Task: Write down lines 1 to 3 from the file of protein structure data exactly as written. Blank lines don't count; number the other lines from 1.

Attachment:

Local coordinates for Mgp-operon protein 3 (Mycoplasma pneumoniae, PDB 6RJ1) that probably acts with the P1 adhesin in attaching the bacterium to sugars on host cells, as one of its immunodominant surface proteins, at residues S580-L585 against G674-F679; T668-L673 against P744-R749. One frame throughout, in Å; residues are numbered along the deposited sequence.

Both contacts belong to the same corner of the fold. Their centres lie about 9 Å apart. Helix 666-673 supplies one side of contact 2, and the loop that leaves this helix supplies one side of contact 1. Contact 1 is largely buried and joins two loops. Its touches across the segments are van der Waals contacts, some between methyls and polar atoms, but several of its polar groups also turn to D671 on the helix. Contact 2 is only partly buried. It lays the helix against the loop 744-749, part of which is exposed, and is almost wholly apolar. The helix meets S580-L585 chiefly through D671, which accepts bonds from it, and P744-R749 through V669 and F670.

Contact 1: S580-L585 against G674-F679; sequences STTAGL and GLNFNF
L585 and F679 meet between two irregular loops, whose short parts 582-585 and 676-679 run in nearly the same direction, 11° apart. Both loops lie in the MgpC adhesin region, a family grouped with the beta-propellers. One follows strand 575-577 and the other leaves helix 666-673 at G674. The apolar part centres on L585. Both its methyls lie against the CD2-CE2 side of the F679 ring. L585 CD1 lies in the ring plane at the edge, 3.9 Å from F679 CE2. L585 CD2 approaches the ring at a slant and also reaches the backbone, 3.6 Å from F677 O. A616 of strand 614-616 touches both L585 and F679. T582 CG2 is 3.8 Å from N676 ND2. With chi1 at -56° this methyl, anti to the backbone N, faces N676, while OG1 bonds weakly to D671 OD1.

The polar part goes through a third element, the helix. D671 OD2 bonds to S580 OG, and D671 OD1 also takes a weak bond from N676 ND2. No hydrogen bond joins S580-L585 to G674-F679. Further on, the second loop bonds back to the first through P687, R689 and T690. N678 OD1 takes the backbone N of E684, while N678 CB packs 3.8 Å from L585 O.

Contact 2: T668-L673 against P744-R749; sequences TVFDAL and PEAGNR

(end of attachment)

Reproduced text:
Local coordinates for Mgp-operon protein 3 (Mycoplasma pneumoniae, PDB 6RJ1) that probably acts with the P1 adhesin in attaching the bacterium to sugars on host cells, as one of its immunodominant surface proteins, at residues S580-L585 against G674-F679; T668-L673 against P744-R749. One frame throughout, in Å; residues are numbered along the deposited sequence.

Both contacts belong to the same corner of the fold. Their centres lie about 9 Å apart. Helix 666-673 supplies one side of contact 2, and the loop that leaves this helix supplies one side of contact 1. Contact 1 is largely buried and joins two loops. Its touches across the segments are van der Waals contacts, some between methyls and polar atoms, but several of its polar groups also turn to D671 on the helix. Contact 2 is only partly buried. It lays the helix against the loop 744-749, part of which is exposed, and is almost wholly apolar. The helix meets S580-L585 chiefly through D671, which accepts bonds from it, and P744-R749 through V669 and F670.

Contact 1: S580-L585 against G674-F679; sequences STTAGL and GLNFNF